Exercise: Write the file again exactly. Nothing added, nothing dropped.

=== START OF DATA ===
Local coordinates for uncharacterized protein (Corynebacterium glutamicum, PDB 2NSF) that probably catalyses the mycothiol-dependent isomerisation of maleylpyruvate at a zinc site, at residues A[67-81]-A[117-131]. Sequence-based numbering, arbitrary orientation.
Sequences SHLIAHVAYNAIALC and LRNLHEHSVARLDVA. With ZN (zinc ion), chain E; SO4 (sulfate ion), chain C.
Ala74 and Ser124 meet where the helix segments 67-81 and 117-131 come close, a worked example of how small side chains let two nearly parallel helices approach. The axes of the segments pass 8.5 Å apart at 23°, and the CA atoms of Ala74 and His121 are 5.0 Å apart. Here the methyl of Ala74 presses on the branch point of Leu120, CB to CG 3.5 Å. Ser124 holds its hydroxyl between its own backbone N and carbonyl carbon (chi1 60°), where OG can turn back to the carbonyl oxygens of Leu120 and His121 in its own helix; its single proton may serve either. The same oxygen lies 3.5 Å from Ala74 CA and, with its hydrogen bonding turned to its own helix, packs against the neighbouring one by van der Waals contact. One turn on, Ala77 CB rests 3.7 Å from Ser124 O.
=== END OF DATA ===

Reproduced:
Local coordinates for uncharacterized protein (Corynebacterium glutamicum, PDB 2NSF) that probably catalyses the mycothiol-dependent isomerisation of maleylpyruvate at a zinc site, at residues A[67-81]-A[117-131]. Sequence-based numbering, arbitrary orientation.
Sequences SHLIAHVAYNAIALC and LRNLHEHSVARLDVA. With ZN (zinc ion), chain E; SO4 (sulfate ion), chain C.
Ala74 and Ser124 meet where the helix segments 67-81 and 117-131 come close, a worked example of how small side chains let two nearly parallel helices approach. The axes of the segments pass 8.5 Å apart at 23°, and the CA atoms of Ala74 and His121 are 5.0 Å apart. Here the methyl of Ala74 presses on the branch point of Leu120, CB to CG 3.5 Å. Ser124 holds its hydroxyl between its own backbone N and carbonyl carbon (chi1 60°), where OG can turn back to the carbonyl oxygens of Leu120 and His121 in its own helix; its single proton may serve either. The same oxygen lies 3.5 Å from Ala74 CA and, with its hydrogen bonding turned to its own helix, packs against the neighbouring one by van der Waals contact. One turn on, Ala77 CB rests 3.7 Å from Ser124 O.